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Individuals Are Not Great at Determining Their Own Triggers

curelatorAs Curelator Headache tracks the factors and symptoms for individuals’ headache and migraine, one thing is becoming clear: individuals are not great at determining their own triggers.

Curelator Headache is a digital tool that guides individuals to identify personal triggers, discover personal protectors (factors associated with decreasing an individual’s chance of an attack), and dismiss factors not associated with attacks. The results of an initial study released by Curelator Headache and the National Headache Foundation in December 2015 showed that some frequently cited triggers, such as chocolate and red wine, may be just as responsible for protecting against attacks as contributing to them.

According to an article written by Curelator Headache CEO Alec Milan, PhD and Paul R. Martin, OAM, a professor at the School of Applied Psychology & Menzies Health Institute, Queensland Mt. Gravatt at Griffith University in Australia, the average accuracy was surprisingly low when comparing the data of the individuals in this study who believed they could identify their triggers before using Curelator Headache to those trigger associations found after using Curelator Headache. , On average, participants correctly determined less than 20% of their triggers. When comparing projected and actual triggers, some triggers, such as stress and sleep quality, were more accurately identified. The accuracy of others, especially dietary factors, fared poorly according to Curelator Headache.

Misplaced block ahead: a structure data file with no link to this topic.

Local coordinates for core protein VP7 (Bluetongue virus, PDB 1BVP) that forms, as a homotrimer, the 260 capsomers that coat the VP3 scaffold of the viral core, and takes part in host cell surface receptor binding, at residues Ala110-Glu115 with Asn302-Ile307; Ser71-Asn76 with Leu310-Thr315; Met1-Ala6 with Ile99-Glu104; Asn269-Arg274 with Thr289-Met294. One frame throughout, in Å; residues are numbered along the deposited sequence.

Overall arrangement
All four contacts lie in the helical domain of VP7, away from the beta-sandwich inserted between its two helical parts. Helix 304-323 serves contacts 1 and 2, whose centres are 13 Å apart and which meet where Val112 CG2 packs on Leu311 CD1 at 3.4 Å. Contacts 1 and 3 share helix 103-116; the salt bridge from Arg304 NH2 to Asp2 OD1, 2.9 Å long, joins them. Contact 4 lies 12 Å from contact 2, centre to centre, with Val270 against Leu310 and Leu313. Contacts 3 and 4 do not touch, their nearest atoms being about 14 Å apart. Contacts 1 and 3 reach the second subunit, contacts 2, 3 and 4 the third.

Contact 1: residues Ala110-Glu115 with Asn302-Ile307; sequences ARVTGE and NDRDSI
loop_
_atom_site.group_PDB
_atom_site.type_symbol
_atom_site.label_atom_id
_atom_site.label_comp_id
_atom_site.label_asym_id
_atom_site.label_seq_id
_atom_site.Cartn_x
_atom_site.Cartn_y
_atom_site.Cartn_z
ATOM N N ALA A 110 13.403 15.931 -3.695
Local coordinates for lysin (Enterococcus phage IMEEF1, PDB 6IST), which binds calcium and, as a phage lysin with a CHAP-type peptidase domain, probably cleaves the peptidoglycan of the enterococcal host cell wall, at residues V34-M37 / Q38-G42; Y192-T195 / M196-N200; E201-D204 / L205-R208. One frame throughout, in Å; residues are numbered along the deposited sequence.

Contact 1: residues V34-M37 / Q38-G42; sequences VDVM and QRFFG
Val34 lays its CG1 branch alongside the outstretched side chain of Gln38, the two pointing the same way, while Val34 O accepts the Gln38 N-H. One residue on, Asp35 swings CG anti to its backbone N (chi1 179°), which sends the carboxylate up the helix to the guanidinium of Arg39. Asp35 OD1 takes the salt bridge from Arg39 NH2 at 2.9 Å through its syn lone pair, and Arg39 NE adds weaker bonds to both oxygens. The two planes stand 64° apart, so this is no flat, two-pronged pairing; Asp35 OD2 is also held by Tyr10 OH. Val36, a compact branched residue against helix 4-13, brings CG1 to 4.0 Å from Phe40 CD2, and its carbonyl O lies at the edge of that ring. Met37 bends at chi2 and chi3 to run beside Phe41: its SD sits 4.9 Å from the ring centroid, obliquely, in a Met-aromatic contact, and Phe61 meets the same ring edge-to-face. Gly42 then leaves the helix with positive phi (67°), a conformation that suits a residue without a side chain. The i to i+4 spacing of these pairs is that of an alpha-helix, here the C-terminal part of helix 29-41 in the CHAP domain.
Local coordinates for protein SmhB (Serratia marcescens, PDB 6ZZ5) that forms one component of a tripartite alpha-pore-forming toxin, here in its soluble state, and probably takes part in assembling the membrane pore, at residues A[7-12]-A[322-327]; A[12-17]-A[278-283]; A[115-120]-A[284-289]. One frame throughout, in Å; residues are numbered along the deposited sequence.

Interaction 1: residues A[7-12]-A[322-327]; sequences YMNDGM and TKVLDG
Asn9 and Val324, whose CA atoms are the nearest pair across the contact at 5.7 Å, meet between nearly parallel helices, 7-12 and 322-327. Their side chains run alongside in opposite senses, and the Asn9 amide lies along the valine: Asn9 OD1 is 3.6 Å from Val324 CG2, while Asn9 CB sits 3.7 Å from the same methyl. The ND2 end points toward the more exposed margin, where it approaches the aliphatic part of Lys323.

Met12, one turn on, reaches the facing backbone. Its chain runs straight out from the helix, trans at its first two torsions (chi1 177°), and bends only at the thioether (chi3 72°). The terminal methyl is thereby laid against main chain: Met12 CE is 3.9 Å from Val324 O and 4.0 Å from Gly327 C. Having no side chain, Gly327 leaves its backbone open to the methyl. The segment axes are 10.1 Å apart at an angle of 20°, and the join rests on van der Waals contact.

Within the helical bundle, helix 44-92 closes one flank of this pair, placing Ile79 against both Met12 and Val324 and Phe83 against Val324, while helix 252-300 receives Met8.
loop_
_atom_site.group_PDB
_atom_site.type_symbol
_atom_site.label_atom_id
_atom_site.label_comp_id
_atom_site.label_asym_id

In a follow-up article, Curelator Headache looked at six potential reasons individuals have a hard time determining triggers:

  1. Faulty memories
  2. Distinguishing between headaches and a true migraine attack
  3. Complexity and dose of exposure
  4. Distinguishing between warning signs (premonitory symptoms) and true migraine triggers
  5. Combination effects
  6. Misleading associations

For more information about Curelator Headache and this study, visit www.curelator.com.

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